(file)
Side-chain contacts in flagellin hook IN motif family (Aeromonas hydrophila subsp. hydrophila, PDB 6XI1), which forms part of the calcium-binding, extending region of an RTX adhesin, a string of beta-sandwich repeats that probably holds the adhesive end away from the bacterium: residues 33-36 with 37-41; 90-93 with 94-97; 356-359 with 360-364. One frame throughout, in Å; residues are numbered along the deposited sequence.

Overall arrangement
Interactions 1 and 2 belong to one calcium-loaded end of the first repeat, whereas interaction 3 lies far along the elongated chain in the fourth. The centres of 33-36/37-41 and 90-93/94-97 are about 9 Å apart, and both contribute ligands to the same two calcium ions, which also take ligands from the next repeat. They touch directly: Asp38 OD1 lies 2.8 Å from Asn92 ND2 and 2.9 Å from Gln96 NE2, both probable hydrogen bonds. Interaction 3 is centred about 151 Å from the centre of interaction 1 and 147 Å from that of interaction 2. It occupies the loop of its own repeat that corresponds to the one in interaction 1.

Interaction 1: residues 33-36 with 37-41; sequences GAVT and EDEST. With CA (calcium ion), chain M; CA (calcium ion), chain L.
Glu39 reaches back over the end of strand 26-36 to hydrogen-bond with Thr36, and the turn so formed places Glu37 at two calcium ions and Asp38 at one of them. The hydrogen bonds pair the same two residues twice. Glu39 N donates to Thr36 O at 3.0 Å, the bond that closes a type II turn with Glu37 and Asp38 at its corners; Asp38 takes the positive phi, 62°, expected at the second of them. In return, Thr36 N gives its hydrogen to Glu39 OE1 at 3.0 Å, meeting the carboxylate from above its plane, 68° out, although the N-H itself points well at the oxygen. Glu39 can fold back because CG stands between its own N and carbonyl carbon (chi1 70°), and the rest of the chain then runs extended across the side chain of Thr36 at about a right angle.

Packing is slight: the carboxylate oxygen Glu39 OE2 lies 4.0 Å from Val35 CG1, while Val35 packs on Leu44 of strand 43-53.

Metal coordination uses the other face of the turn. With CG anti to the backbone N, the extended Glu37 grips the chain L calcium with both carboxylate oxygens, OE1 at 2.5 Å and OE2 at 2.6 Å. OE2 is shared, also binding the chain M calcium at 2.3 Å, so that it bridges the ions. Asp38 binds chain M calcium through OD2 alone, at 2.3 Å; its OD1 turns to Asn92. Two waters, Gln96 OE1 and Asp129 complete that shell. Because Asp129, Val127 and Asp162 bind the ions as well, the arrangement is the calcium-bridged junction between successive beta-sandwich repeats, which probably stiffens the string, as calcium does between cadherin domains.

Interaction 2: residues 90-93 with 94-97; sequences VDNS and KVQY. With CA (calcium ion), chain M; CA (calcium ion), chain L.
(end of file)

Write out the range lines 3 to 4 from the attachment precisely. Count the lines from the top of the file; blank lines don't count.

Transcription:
Interactions 1 and 2 belong to one calcium-loaded end of the first repeat, whereas interaction 3 lies far along the elongated chain in the fourth. The centres of 33-36/37-41 and 90-93/94-97 are about 9 Å apart, and both contribute ligands to the same two calcium ions, which also take ligands from the next repeat. They touch directly: Asp38 OD1 lies 2.8 Å from Asn92 ND2 and 2.9 Å from Gln96 NE2, both probable hydrogen bonds. Interaction 3 is centred about 151 Å from the centre of interaction 1 and 147 Å from that of interaction 2. It occupies the loop of its own repeat that corresponds to the one in interaction 1.

Interaction 1: residues 33-36 with 37-41; sequences GAVT and EDEST. With CA (calcium ion), chain M; CA (calcium ion), chain L.